Concerns about proposed brick supplier JV

As previously reported by Quarry, clay brick suppliers CSR and Boral announced plans in April this year to combine their brick operations on the east coast of Australia.

According to the two companies, the proposal – which would involve the creation of a joint venture (JV) entity 60 per cent owned by CSR and 40 per cent owned by Boral – arose out of the “sustained structural downward trend” that Australian brick manufacturers had been experiencing over the past three decades.

“With bricks becoming an increasingly smaller component of the highly competitive cladding market, lower brick demand has resulted in declining capacity utilisation, reduced profitability, plant curtailments and closures,” the companies explained in a joint press release.

“The proposed transaction will enable both Boral and CSR to access additional operational and overhead efficiencies that would otherwise be unavailable to the parties acting independently. The JV will be a more sustainable business positioned to deliver returns that recover the cost of capital through building cycles.”

However, the Australian Competition and Consumer Commission (ACCC) has argued that the reduced competition that would result from the formation of a JV would likely have a negative effect on the eastern Australian brick market.

Lack of competition and alternative product
In a statement of issues published after an extensive market inquiry, the ACCC pointed out that the proposal would mean eastern Australian customers would be limited to two major clay brick suppliers – the proposed JV and Austral Bricks. Further to this, in New South Wales and Queensland, the two suppliers would account for approximately 99 per cent of the supply of clay bricks.

“The proposed JV would result in a duopoly in eastern Australia,” ACCC chairman Rod Sims said. “The ACCC’s preliminary view is that this would be likely to lead to an increase in the price of clay bricks as well as a reduction in the product range available to residential builders, architects, and end-consumers.”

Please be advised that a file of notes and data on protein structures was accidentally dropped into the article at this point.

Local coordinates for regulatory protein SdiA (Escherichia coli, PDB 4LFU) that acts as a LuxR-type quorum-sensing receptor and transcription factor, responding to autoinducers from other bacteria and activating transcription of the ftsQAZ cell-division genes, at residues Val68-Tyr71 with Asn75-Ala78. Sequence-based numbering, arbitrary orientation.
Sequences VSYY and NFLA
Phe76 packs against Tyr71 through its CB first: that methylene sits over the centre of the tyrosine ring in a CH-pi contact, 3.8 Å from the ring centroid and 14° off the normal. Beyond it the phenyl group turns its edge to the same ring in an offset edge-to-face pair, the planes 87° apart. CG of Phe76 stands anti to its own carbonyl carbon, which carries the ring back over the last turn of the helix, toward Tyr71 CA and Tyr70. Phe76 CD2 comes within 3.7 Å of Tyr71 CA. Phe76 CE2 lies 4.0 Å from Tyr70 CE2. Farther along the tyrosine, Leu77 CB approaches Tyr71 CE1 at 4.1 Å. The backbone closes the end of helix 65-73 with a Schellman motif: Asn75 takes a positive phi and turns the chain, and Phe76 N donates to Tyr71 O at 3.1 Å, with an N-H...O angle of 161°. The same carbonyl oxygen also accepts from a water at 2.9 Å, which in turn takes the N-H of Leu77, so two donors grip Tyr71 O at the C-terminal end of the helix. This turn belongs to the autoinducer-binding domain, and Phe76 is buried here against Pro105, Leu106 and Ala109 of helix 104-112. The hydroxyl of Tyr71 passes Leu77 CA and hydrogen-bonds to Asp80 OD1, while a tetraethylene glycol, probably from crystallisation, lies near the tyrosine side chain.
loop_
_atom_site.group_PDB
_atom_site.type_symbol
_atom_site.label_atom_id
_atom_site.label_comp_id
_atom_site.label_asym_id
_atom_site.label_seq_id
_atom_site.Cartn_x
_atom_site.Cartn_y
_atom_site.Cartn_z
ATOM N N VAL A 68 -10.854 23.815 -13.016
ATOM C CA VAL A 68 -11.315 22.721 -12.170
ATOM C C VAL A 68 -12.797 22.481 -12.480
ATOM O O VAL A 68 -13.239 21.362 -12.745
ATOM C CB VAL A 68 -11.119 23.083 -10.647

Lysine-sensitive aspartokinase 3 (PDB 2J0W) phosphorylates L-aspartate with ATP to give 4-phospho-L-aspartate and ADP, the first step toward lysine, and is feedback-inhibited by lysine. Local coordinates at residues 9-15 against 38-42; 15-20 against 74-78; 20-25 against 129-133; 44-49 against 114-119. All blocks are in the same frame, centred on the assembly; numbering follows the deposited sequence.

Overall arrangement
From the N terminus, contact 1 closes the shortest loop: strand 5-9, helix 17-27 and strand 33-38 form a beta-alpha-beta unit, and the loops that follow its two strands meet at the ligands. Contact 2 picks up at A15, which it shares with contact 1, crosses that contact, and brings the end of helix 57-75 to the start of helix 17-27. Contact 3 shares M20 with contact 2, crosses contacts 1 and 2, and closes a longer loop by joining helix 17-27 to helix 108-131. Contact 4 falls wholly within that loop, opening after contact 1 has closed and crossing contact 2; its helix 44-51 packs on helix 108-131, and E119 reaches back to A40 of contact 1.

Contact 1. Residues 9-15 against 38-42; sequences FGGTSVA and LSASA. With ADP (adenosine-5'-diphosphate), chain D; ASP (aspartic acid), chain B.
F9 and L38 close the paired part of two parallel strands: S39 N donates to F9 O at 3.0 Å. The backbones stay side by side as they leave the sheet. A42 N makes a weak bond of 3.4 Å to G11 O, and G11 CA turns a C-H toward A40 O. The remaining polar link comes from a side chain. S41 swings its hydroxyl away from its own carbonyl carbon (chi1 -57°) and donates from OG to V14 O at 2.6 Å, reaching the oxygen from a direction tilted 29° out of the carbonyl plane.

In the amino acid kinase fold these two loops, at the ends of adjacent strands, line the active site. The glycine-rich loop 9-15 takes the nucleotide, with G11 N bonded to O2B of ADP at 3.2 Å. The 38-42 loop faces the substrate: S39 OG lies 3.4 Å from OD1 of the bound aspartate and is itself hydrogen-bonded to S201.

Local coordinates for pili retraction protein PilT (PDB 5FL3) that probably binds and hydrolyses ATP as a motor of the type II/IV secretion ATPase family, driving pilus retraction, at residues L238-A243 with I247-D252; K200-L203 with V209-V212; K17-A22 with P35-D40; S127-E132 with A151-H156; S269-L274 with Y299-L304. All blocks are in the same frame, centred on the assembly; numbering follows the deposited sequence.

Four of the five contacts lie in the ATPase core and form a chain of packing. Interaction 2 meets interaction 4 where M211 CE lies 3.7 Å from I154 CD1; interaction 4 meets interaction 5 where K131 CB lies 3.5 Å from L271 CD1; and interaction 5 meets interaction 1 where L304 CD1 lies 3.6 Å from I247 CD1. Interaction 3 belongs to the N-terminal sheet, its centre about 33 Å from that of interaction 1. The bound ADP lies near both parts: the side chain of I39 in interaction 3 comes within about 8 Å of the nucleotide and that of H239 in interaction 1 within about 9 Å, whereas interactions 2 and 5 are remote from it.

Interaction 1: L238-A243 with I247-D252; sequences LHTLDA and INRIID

The ACCC’s findings also indicated that in the event of such a price increase, some customers might not be able to source suitable alternatives due to a strong consumer preference for new homes – especially detached homes – to be constructed using clay bricks.

“Consumers are unlikely to choose fibre cement boards, concrete blocks or other materials in response to brick prices increasing,” Sims explained.

The statement of issues indicated that historically, residential builders would either absorb higher prices or pass them onto prospective homeowners rather than switch to an alternative form of external cladding.

Further information required
Sims said a critical issue for the ACCC would be to determine how the market would be affected if the proposal didn’t proceed. It was reported that Boral would shut down brick assets to realise land values if the companies were not able to consolidate their operations.

“At this stage, the ACCC intends to assess the likely competition effects of the proposed JV on the basis that CSR and Boral will remain in the markets in some form if the JV does not proceed but we are seeking further information on this issue,” Sims explained.

In a joint press release, Boral and CSR said they would continue to work with the ACCC to address the issues raised but stated that they “consider that the merits of the transaction are significant and that the transaction would not result in a substantial lessening of competition”.

The full statement of issues is available at

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